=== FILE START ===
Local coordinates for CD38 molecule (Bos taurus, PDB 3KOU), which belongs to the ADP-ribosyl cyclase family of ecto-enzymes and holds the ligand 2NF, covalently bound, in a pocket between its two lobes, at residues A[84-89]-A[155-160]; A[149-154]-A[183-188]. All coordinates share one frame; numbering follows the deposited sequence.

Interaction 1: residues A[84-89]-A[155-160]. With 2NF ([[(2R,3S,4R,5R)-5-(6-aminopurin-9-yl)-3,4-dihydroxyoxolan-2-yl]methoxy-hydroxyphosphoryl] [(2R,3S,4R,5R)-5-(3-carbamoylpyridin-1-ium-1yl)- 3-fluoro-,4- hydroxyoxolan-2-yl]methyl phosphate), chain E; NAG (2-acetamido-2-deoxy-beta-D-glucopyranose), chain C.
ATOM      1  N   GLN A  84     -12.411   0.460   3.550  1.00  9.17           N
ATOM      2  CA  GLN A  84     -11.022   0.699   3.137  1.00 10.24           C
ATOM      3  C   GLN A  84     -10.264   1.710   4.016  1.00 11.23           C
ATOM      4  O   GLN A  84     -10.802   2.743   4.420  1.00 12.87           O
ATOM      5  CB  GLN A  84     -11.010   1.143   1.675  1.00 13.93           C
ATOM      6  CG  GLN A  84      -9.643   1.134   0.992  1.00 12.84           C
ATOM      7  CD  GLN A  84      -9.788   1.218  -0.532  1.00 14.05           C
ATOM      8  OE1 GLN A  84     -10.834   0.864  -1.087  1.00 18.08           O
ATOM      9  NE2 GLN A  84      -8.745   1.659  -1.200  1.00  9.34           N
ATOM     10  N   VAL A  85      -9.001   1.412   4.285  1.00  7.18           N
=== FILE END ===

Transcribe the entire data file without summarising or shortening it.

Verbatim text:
Local coordinates for CD38 molecule (Bos taurus, PDB 3KOU), which belongs to the ADP-ribosyl cyclase family of ecto-enzymes and holds the ligand 2NF, covalently bound, in a pocket between its two lobes, at residues A[84-89]-A[155-160]; A[149-154]-A[183-188]. All coordinates share one frame; numbering follows the deposited sequence.

Interaction 1: residues A[84-89]-A[155-160]. With 2NF ([[(2R,3S,4R,5R)-5-(6-aminopurin-9-yl)-3,4-dihydroxyoxolan-2-yl]methoxy-hydroxyphosphoryl] [(2R,3S,4R,5R)-5-(3-carbamoylpyridin-1-ium-1yl)- 3-fluoro-,4- hydroxyoxolan-2-yl]methyl phosphate), chain E; NAG (2-acetamido-2-deoxy-beta-D-glucopyranose), chain C.
ATOM      1  N   GLN A  84     -12.411   0.460   3.550  1.00  9.17           N
ATOM      2  CA  GLN A  84     -11.022   0.699   3.137  1.00 10.24           C
ATOM      3  C   GLN A  84     -10.264   1.710   4.016  1.00 11.23           C
ATOM      4  O   GLN A  84     -10.802   2.743   4.420  1.00 12.87           O
ATOM      5  CB  GLN A  84     -11.010   1.143   1.675  1.00 13.93           C
ATOM      6  CG  GLN A  84      -9.643   1.134   0.992  1.00 12.84           C
ATOM      7  CD  GLN A  84      -9.788   1.218  -0.532  1.00 14.05           C
ATOM      8  OE1 GLN A  84     -10.834   0.864  -1.087  1.00 18.08           O
ATOM      9  NE2 GLN A  84      -8.745   1.659  -1.200  1.00  9.34           N
ATOM     10  N   VAL A  85      -9.001   1.412   4.285  1.00  7.18           N